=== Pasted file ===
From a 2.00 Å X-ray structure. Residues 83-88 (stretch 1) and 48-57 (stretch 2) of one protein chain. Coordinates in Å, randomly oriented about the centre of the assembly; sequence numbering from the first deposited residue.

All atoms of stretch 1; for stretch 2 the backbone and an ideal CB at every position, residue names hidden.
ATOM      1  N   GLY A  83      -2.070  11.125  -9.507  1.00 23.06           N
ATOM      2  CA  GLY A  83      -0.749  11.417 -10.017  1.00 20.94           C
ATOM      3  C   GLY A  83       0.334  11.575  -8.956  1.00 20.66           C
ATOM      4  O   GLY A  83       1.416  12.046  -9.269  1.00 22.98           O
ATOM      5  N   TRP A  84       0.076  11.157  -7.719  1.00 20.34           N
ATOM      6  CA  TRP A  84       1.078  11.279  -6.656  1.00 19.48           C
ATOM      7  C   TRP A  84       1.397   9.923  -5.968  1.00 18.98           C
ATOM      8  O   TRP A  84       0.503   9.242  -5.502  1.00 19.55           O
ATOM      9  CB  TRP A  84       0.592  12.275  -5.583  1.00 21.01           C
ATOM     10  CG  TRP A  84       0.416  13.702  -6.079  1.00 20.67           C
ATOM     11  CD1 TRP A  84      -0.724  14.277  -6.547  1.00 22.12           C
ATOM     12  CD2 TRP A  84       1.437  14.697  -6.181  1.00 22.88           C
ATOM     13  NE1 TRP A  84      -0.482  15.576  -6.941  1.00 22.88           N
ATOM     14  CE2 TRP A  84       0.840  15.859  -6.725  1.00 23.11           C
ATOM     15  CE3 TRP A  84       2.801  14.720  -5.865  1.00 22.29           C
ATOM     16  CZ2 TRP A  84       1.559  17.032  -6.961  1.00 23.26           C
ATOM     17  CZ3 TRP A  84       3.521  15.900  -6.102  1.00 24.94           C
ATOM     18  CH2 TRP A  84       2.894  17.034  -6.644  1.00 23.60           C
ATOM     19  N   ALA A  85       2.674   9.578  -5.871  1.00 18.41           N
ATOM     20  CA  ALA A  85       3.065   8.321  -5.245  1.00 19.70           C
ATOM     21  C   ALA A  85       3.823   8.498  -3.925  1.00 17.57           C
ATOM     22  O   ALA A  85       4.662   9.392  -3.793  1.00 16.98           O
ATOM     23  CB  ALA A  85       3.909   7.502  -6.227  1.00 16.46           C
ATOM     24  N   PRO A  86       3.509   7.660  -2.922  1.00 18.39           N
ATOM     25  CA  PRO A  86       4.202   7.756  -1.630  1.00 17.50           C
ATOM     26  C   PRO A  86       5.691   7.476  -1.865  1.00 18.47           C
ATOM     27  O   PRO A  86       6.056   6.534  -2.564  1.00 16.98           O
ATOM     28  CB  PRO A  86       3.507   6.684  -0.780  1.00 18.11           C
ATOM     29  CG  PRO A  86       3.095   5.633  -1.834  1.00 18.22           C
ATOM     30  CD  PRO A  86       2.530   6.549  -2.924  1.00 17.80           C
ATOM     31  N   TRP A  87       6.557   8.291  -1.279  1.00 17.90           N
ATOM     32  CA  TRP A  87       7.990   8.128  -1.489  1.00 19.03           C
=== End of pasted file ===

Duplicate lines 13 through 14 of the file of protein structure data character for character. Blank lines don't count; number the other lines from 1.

ATOM     11  CD1 TRP A  84      -0.724  14.277  -6.547  1.00 22.12           C
ATOM     12  CD2 TRP A  84       1.437  14.697  -6.181  1.00 22.88           C